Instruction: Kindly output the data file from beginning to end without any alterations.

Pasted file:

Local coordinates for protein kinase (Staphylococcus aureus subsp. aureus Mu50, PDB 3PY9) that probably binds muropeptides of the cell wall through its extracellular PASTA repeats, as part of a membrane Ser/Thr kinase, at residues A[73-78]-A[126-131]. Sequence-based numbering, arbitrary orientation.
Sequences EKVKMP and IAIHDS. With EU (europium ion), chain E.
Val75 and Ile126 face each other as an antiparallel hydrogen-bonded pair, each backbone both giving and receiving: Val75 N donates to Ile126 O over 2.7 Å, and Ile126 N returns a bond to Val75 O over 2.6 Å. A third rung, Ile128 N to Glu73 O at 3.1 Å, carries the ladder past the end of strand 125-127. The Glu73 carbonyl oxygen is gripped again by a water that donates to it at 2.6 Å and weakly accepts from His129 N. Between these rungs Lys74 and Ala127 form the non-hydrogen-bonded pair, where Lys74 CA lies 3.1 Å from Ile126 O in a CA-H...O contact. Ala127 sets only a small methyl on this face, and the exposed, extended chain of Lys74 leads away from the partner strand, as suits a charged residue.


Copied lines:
Local coordinates for protein kinase (Staphylococcus aureus subsp. aureus Mu50, PDB 3PY9) that probably binds muropeptides of the cell wall through its extracellular PASTA repeats, as part of a membrane Ser/Thr kinase, at residues A[73-78]-A[126-131]. Sequence-based numbering, arbitrary orientation.
Sequences EKVKMP and IAIHDS. With EU (europium ion), chain E.
Val75 and Ile126 face each other as an antiparallel hydrogen-bonded pair, each backbone both giving and receiving: Val75 N donates to Ile126 O over 2.7 Å, and Ile126 N returns a bond to Val75 O over 2.6 Å. A third rung, Ile128 N to Glu73 O at 3.1 Å, carries the ladder past the end of strand 125-127. The Glu73 carbonyl oxygen is gripped again by a water that donates to it at 2.6 Å and weakly accepts from His129 N. Between these rungs Lys74 and Ala127 form the non-hydrogen-bonded pair, where Lys74 CA lies 3.1 Å from Ile126 O in a CA-H...O contact. Ala127 sets only a small methyl on this face, and the exposed, extended chain of Lys74 leads away from the partner strand, as suits a charged residue.